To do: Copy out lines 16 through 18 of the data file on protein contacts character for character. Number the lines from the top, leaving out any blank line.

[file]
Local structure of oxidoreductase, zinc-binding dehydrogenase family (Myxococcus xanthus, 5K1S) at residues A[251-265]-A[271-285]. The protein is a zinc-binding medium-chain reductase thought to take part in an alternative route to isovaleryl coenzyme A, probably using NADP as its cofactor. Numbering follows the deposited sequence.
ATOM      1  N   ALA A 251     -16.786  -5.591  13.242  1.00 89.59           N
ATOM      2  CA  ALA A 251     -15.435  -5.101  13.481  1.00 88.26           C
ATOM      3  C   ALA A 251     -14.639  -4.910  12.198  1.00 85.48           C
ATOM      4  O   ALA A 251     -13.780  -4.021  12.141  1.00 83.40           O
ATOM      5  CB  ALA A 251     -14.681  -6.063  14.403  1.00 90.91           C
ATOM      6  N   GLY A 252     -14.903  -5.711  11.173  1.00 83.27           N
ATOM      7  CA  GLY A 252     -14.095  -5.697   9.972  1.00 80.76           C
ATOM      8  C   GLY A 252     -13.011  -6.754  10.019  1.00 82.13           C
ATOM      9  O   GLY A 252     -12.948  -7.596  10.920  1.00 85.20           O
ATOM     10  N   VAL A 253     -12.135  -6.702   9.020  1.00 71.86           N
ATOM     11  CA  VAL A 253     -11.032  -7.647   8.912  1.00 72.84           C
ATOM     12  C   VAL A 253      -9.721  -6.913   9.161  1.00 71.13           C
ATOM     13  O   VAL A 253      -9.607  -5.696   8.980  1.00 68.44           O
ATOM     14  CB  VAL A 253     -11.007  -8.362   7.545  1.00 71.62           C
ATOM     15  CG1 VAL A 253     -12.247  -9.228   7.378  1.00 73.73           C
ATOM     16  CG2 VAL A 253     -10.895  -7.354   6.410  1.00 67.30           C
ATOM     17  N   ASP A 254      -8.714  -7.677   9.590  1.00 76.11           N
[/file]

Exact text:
ATOM     15  CG1 VAL A 253     -12.247  -9.228   7.378  1.00 73.73           C
ATOM     16  CG2 VAL A 253     -10.895  -7.354   6.410  1.00 67.30           C
ATOM     17  N   ASP A 254      -8.714  -7.677   9.590  1.00 76.11           N